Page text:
On 23 February 2004, thousands of citizens gathered along the banks of the Rappahannock river in Fredericksburg, Virginia, US for an historic event. Within a few hours, a portion of Embrey dam, which had stood for almost 100 years, would be blasted by over 270kg of explosives.

Virginia senator John Warner, a longtime supporter of the dam’s removal and the man responsible for securing the project funding, spoke at a ceremony prior to the breaching.

‘As a result of today’s event, fish will be able to swim unhindered from the Chesapeake to the Blue Ridge, and generations that follow us will be better able to enjoy all that the Rappahannock has to offer,’ he said.

‘This event strengthens our relationships with our federal and state partners and other military organisations,’ commented assistant secretary of the Army for Civil Works John Paul Woodley, who oversees the US Army Corps of Engineers (USACE), the lead agency on the project.

Later, they moved to the edge of the stage with Fredericksburg mayor Bill Beck, ready to give the ‘go order’ to the Army and Air Force Reserve troops that stood waiting to light the charges.

They were joined by representatives of all the other partner agencies who had worked together in the effort, including the Department of Defense, the Virginia Department of Game & Inland Fisheries, the Virginia Department of Environmental Quality, the US Environmental Protection Agency and the US Fish & Wildlife Service.

More than just a feat of engineering, the moment was symbolic of the unprecedented level of cooperation shown by all the agencies as they worked for more than 10 years toward the single goal of removing Embrey dam from the Rappahannock river.


The Rappahannock flows for around 300km from a spring in the Blue Ridge mountains to the waters of the Chesapeake bay. Fredericksburg, a historic Virginia town founded in 1728, sits at the fall line of the Rappahannock.

A wooden crib dam was built on the falls in 1853 and in 1910, the Fredericksburg Water Power Company finished construction on a 234m-long, 6.7m-high concrete dam that spanned the river. Embrey was an Ambursen-type dam, consisting of a series of reinforced concrete buttresses (4.2m on centre) with 38°-sloped concrete slabs on the upriver side.

Virginia Electric and Power Company acquired the dam in 1926, operating it until the early 1960s. The city then used water diverted by the dam into the Rappahannock canal as a raw water source for its water supply.

In 1985, a group of Fredericksburg business owners, politicians and community members formed Friends of the Rappahannock (FOR). One of their primary concerns regarding the health of the river was the decline of migratory fish stocks such as American shad, hickory shad, blueback herring and striped bass that were once so plentiful in the Chesapeake bay watershed. These anadromous species spend most of their lives at sea and only enter freshwater rivers such as the Rappahannock to spawn.

Together with the Virginia Department of Game & Inland Fisheries, FOR began to raise awareness of the migratory fish passage problem. Fish elevators and other solutions were not feasible at Embrey and the groups advocated complete removal of the dam.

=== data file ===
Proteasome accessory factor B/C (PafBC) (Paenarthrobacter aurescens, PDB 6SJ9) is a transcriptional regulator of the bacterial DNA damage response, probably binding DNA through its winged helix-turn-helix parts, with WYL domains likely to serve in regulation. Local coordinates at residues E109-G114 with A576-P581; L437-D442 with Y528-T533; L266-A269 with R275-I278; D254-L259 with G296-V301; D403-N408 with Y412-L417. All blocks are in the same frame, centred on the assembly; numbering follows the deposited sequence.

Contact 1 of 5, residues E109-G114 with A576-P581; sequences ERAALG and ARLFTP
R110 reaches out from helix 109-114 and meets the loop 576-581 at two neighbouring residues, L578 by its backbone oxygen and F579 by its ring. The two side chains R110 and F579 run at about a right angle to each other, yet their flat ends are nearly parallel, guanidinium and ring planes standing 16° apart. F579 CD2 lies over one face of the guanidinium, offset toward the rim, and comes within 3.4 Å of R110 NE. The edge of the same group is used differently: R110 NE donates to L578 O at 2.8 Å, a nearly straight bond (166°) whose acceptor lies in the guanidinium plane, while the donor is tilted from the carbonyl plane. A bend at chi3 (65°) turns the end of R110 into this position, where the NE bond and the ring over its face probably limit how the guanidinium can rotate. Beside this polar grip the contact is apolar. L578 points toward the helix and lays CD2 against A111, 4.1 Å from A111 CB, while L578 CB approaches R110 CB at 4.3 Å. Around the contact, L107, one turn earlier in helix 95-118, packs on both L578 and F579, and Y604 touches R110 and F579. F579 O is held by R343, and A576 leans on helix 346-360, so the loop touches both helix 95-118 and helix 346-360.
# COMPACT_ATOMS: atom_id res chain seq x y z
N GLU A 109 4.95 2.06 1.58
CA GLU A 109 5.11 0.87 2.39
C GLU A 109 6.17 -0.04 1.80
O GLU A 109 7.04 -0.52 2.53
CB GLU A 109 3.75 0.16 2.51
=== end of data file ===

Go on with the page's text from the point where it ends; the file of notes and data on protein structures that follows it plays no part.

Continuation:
There were other factors supporting the removal project. The dam had fallen into disrepair and would cost the city millions of dollars to rehabilitate it. The citizens of Fredericksburg had often been found playing around the dam, causing a safety concern for the city. In addition, canoeists and kayakers travelling on the river had been forced to portage around the dam.

By the mid-1990s, the city of Fredericksburg was working with neighbouring Spotsylvania county to develop new regional water supply solutions. These discussions made it clear that the water plant connected to the Embrey dam could be closed and the last major ‘need’ for the dam was gone.

One of the major obstacles to removing the dam was the cost. As early as 1992, city officials met with the USACE to discuss the feasibility of removing the dam at federal cost. While USACE is better known for building civil works projects, there was a possibility that dam removal would also fall under its purview.


The push to remove Embrey dam got a major boost in May 1996 when FOR invited senator John Warner for a round table discussion about the project. Warner pledged that if the group could demonstrate that there was community consensus to take down the dam, he would take it on as a personal project.

‘Dams like Embrey have served their purpose, they’ve served their time and now they should be brought down,’ he said.

Warner arranged for US$100,000 in funding for the USACE to conduct a reconnaissance study. During the study process, engineers, biologists, oceanographers, planners, economists, archaeologists, social scientists and other subject matter experts from the Corps’ Norfolk District collected and analysed a vast quantity of data.

In the end, the study had to weigh the project benefits against any potential adverse project impacts and ultimately determine if any aspect of Embrey dam’s removal would result in significant, long-term adverse impacts on environmental resources.


In 1998, the USACE concluded that fish passage and the restoration of the Rappahannock river was in the public interest, making the project eligible for federal funding. The preferred alternative called for building a sediment containment area, dredging behind the structure and completely removing Embrey dam.